rediff.com

NewsApp (Free)

Read news as it happens
Download NewsApp

Available on  

Rediff News  All News 
Rediff.com  » News » 'Progress is for big people, not small people'

'Progress is for big people, not small people'

Last updated on: May 03, 2014 14:01 IST

'See, this is how we live!'

     Next

Next
Vaihayasi Pande Daniel/Rediff.com and Patrick Ward

Is the Gujarat model of development in evidence all across Vadodara?

Vaihayasi Pande Daniel/Rediff.com and Patrick Ward meet five different communities in the district. Are they all on the road to affluence? Or is prosperity a distant mirage for some of them?

The dusty, mucky, slum of Hathi Talav sits by the side of a pond in the middle of Vadodara city, slightly to the northeast.

Between it and the murky water is a shoreline of rubbish -- although they try to burn as much of it as they can, to reduce the stink and curb its spread.

Goats, cattle and chickens navigate between children playing in the narrow corridors between the ramshackle houses. A couple of huts house herds of buffaloes that do not belong to locals, but are paid to look after.

"Progress is for big people, not small people," says Sultan Khan Pathan. He is a garment vendor and among the 25 Muslim families who make this slum their home. "There are only promises."

Water is also a major problem for these slum dwellers. They take innumerable 20-litre plastic dabbas (canisters) out of the area, every day, to fill up and store them outside their homes. There is no fresh water in the slum.

Zubeida, 25, lives with her three children, her husband, who makes bags in a workshop, her brother-in-law and his parents in two rooms at the very edge of the garbage-ridden talav (pond). Beyond her door is a stinking wasteland.

Zubeida says angrily, "See, this is how we live!"

She says everyone in the slum makes sure they vote. But she has few friendly words for the politicians and their promises of development. "They only come here for our vote."

Despite the other issues, Zubeida says there is electricity in their houses, and the Hathikhana municipal school, not too far away, serving 500 children, is good. The electricity allows the families in this area to use their two or three television sets, shared between all the homes. "Do we look like we could have one television per home?" one of them asks sarcastically.

Galloping inflation does not make life any easier. "Potatoes are Rs 20 a kilo. Onions are also Rs 20 a kilo."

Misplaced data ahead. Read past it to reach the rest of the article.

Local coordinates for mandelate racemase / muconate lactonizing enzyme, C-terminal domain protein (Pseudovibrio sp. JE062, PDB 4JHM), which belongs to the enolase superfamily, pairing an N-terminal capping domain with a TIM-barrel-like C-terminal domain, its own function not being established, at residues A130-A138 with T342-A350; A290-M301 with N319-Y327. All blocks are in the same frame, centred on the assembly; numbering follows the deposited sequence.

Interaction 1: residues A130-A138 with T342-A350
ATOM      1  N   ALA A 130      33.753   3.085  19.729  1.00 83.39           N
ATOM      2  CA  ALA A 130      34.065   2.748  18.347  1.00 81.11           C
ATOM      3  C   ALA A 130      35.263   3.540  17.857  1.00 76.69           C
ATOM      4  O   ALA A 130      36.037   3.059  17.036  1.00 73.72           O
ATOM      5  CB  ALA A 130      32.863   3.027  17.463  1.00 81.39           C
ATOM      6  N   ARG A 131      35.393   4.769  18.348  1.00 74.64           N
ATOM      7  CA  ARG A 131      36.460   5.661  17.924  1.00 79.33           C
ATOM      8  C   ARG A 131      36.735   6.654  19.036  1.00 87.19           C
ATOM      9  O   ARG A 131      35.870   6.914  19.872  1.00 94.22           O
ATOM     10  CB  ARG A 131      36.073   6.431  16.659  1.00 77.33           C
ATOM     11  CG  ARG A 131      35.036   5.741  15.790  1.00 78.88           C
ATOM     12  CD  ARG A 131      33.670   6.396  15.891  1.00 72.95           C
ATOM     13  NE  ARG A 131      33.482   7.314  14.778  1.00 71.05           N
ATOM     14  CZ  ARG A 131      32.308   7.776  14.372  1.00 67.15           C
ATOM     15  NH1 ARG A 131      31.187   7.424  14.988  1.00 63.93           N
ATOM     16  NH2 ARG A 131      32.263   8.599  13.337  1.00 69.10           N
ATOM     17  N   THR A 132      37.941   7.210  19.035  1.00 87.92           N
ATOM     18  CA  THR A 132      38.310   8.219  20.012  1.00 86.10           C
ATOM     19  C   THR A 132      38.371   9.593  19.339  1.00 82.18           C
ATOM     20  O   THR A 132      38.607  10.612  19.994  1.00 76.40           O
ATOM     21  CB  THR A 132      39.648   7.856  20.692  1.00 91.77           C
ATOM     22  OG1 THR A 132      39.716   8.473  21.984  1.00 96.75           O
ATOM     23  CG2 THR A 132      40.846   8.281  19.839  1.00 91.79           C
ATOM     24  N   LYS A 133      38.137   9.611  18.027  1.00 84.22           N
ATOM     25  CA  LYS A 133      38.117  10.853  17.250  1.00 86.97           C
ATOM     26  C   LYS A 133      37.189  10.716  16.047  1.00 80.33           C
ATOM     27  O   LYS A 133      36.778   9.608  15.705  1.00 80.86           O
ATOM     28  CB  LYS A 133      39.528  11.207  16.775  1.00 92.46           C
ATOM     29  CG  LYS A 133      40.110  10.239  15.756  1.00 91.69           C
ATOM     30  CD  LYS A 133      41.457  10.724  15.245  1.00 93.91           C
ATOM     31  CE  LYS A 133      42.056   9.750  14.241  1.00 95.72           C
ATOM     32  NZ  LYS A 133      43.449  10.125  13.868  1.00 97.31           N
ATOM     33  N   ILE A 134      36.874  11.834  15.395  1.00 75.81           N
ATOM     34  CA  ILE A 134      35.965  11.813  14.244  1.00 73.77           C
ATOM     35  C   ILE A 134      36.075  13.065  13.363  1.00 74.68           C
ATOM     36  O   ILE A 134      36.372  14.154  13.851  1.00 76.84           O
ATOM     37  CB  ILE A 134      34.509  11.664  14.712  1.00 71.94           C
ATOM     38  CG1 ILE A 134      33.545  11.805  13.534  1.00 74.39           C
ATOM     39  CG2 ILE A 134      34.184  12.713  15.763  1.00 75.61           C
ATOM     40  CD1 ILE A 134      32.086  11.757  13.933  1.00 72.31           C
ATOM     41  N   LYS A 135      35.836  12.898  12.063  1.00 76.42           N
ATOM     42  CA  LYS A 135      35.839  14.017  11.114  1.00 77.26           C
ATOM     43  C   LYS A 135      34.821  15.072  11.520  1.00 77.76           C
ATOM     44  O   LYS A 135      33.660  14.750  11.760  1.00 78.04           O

And earnings are paltry. Arif Diwan earns Rs 200 a day driving an autorickshaw. Ishaq Diwan pulls in Rs 200 daily doing this and that.

The main problem comes during the monsoon as water rises over four feet, leading the residents to move into the local school. During this time, the toilets have become useless, and people have to do their best in the open.

The monsoon also has an impact on work. Ibrahim, a painter, can earn up to Rs 1,000 a day when he has a job in hand, but in the monsoon, because of the humidity, jobs vanish.

The community feels it has missed out on development altogether, but Bharatiya Janata Party supporters in Vadodara -- one of the two Lok Sabha constituencies where Narendra Modi is contesting from -- argue that it will come with time.

Please click NEXT to read further...


Image: Zubeida, 25, lives at Hathi Talav, Vadodara.
Photographs: Vaihayasi Pande Daniel/Rediff.com

     Next

'Modi is doing a good job'

Prev     Next
Prev

Next
Vaihayasi Pande Daniel/Rediff.com and Patrick Ward

In the Hujarat Thekda neighbourhood in Vadodara, Santosh Yadav Rao Navle is doing better than people in the city's slums.

The 50 year old has lived in the same home for 40 years -- he lives there with his wife Neetaben, son Pratik and mother Susheela, who once worked as an attendant in a government mental hospital. He makes Rs 12,000 a month as a fitter for submersible pumps at the Gujarat Industrial Development Centre, where he has had a job for the last 22 years.

Neetaben, 43, works from home assembling simple, low-cost wedding jewellery (about Rs 3,000 a set). Its components are sent to her by her sister in Mumbai.

Together they could afford the Rs 300,000 needed to send Pratik for a three-year diploma course in IT. They even bought him a laptop. And Santosh owns a motorcycle.

He wants a change in the government at the Centre to ease the conditions under which the family lives. "There's too much inflation under the Congress," he says. "I will vote BJP."

Santosh is impressed with the development that has taken place under Modi's watch. "Modi has built a lot of roads and bridges," he says.

Adds Neetaben, "All the things you need for life are easily available -- electricity, roads, toilets."

"For the municipal schools you pay a token amount, and for girls it's totally free," she adds, as she makes tea, and puts together plates of snacks in her well-stocked kitchen.